So what’s in it for Rajinikanth? “One thing I can say clearly. We will have no truck with AIADMK or DMK. Rajinikanth believes that the system has to be changed. And it degenerated because of these parties,” says Manian. Su Thirunavukkarasar, the Congress MP from Tiruchirappalli and a friend of Rajinikanth’s, says that rather than political pressure from BJP or a desire to leave behind a legacy beyond his films, the superstar seems to have acted on “a compulsion to stay true to his word”. “He promised his fans he would come, and now he has. It is certainly a risk, but then, he has nothing to lose and everything to gain.” Right off the bat, Thirunavukkarasar, who made his political debut in AIADMK’s maiden Assembly election in 1977, winning the Aranthangi seat, rules out a comparison with MGR. “While MGR believed in his mass appeal, it was incredibly brave of him to break away from DMK in 1972, just a year after M Karunanidhi had proved his mettle as the next big Dravidian leader and heir to CN Annadurai’s legacy. Barely 15 MLAs out of 200-plus stood by MGR. Not a single district president of DMK joined him. He built the party from scratch, with a small but resourceful team of people including organisers like RM Veerappan and SD Somasundaram and Nanjil Manoharan who was an orator. With Kamal Haasan and Rajinikanth, they may be able to attract cadres from other parties easily, but I feel that they run the risk of being self-referential. There are no big leaders in their camps telling people what they bring to the table,” Thirunavukkarasar says. Even gods need their prophets and moralists, and Rajinikanth cannot rely on his filmography alone to act as teacher, storyteller and propagandist.
More importantly, is the superstar willing to play a cameo in someone else’s hit? Having said that he wouldn’t enter politics to play the spoiler’s role, he finds himself in a multi-cornered contest featuring Stalin, Palanisamy, Seeman of the Naam Thamilar Katchi, Kamal Haasan and others. Pundits venture that he may capture a little of everyone’s vote share and end up a lodestar for lost souls. “At a time when Tamil society has been depoliticised and younger voters aren’t committed to a party, there are bound to be neck-and-neck fights in certain constituencies, and this is where Rajinikanth could weaken both AIADMK and DMK,” says Manushyaputhiran, a Dravidian intellectual and DMK spokesperson. If DMK has not formally reacted to Rajinikanth’s foray into politics, it is because they don’t consider him a threat, he says. “Change is the one thing he keeps talking about. Even if you say that a section of society is tired of traditional parties, how can one individual change it? Will people buy into such a theory?”
WHILE AIADMK AND DMK each have a core votebank, attempts to get fence-sitters to back a third front have largely failed. Actor Vijaykanth’s Desiya Murpokku Dravida Kazhagam (DMDK) had garnered 8.38 per cent of the total votes polled in his 2006 debut election, but went on to ally with AIADMK in the 2011 elections. In the 2016 Assembly polls—the last time Karunanidhi and Jayalalithaa led their respective parties—DMDK stitched together an alliance with the Left parties and Vaiko’s Marumalarchi Dravida Munnetra Kazhagam (MDMK), and saw its vote share dip to 2.4 per cent. In fact, the one big takeaway from the 2016 elections was that the two Dravidian majors had gained in strength from 2011 to 2016—AIADMK from 38.4 per cent to 40.8 per cent and DMK (and allies) from 22.4 per cent to 39.7 per cent (41.05 per cent in the 176 seats it contested)—and the smaller parties weakened. In subsequent polls in the state, even without Karunanidhi and Jayalalithaa leading the charge, DMK scored a resounding win, netting 38 of 39 parliamentary seats in the 2019 General Election, and AIADMK, which went solo in the by-elections to 22 Assembly constituencies, managed to win nine. Is the argument for a third force then a moot point?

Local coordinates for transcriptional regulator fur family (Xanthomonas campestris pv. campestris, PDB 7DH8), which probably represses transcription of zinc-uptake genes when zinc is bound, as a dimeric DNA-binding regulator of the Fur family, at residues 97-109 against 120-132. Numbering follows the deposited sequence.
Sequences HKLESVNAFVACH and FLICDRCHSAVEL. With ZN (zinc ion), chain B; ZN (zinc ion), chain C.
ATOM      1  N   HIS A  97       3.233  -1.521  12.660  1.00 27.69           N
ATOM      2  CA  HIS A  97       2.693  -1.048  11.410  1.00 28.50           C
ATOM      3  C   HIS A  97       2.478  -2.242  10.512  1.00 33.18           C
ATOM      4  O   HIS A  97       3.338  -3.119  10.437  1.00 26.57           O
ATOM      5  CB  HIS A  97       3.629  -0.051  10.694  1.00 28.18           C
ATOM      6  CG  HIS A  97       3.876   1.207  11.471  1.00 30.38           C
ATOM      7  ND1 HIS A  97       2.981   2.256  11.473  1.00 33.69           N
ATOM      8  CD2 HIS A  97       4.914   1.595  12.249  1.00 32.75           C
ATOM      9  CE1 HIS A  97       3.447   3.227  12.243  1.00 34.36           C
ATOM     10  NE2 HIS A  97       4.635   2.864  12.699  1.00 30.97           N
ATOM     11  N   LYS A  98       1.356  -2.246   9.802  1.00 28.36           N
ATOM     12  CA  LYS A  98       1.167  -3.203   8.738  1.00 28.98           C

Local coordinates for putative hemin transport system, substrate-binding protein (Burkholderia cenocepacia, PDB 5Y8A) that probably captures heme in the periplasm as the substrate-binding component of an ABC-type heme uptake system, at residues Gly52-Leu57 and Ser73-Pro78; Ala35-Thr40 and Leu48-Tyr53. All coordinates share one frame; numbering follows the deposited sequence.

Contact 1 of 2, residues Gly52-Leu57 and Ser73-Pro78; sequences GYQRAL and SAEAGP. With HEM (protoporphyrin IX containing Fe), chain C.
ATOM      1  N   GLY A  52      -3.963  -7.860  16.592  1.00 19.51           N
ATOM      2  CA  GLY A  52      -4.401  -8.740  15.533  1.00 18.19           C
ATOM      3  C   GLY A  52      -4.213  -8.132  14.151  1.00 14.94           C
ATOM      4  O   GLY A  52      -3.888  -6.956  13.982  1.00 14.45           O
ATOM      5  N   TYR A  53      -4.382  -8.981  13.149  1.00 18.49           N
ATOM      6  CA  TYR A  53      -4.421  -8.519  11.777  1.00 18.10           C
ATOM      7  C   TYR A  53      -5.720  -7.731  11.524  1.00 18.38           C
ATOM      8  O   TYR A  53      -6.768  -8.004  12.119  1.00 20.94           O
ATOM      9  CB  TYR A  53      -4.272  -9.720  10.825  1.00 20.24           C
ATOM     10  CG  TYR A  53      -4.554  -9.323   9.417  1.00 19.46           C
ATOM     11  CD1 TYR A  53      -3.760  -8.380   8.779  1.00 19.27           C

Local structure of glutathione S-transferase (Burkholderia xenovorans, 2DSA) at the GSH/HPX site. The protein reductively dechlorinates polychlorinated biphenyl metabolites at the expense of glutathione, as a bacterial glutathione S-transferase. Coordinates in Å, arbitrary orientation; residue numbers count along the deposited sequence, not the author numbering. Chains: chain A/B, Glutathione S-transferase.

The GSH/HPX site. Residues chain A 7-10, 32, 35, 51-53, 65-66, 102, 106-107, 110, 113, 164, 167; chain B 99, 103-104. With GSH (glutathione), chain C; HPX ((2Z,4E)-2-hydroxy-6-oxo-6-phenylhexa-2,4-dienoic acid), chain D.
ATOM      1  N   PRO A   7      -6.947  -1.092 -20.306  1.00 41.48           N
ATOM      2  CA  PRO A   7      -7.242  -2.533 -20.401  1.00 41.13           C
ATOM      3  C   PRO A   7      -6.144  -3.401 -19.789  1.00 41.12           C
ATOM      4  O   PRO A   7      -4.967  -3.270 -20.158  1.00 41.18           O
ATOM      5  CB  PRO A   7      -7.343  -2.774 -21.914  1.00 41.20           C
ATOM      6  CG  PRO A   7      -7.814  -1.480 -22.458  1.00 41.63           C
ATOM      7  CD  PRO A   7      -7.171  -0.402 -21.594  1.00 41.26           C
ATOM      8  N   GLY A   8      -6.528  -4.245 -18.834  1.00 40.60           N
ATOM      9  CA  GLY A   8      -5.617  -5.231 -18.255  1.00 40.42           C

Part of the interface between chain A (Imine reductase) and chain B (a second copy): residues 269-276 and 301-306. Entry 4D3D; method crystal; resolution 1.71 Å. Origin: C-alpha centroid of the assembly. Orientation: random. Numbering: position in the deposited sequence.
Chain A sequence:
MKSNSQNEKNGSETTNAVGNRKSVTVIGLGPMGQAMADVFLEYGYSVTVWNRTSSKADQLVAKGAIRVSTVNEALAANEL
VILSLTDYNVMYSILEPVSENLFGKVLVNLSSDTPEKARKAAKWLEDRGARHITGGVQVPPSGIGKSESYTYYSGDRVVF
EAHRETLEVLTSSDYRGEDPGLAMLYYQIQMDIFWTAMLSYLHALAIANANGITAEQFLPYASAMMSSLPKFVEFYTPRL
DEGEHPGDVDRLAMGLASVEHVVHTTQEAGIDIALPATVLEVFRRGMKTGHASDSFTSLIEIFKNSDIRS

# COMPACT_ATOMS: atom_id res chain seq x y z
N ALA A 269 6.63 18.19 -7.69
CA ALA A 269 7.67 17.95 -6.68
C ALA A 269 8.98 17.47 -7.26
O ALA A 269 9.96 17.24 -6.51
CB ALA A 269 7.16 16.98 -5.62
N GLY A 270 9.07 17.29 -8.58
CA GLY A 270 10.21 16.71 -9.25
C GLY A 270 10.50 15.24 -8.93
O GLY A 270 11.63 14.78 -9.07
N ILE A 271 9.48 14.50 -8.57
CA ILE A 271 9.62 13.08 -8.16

“Rajinikanth’s real strength is that he doesn’t hide anything from the public. His strengths and weaknesses are on full display,” says Manian. The star’s health (the reason he is said to have waited out the pandemic to launch his party), his commitment to spirituality, his admiration for Prime Minister Narendra Modi—and for LK Advani before him—have made him an easy target. “He is not perturbed. He refers to Mahatma Gandhi’s concept of spiritual politics—respecting all religions and doing no wrong—and practises the teachings of the Gita, which advocates detachment. He believes he should do everything he can to bring change, while harbouring no expectations,” Manian says.
AIADMK has extended a friendly hand to Rajinikanth, but he would have to stand alone to project himself as an alternative to the knaves, traitors and profiteers who populate the political ranks in Tamil Nadu. He must also exercise extreme caution with BJP, which is seen as a force of regress by a majority of Tamils, especially given his statements in favour of the Centre’s decisions in the past— be it the revocation of Jammu & Kashmir’s special status or the passing of the Citizenship (Amendment) Act. It is no secret that within AIADMK, which will face the elections in alliance with BJP, the latter’s nationalist policies are a constant background anxiety. “National parties that have found they cannot penetrate Tamil Nadu have neglected the state’s development, and we have prospered despite that,” says C Ponnaiyan, a senior AIADMK leader. “BJP, unless they change their policies, cannot take root in Tamil Nadu overnight. This is the understanding under which we are in alliance with them. One cannot expect a cinestar to understand the nuances of such a relationship.” Rajinikanth’s cardinal virtue is his ability to connect with the masses. To achieve a reasonable measure of success in a high-stakes election that will determine the future of both the major Dravidian parties, he must in all honesty grasp the Tamil mind, with all its thorny issues, instead of trying to be a catch-all.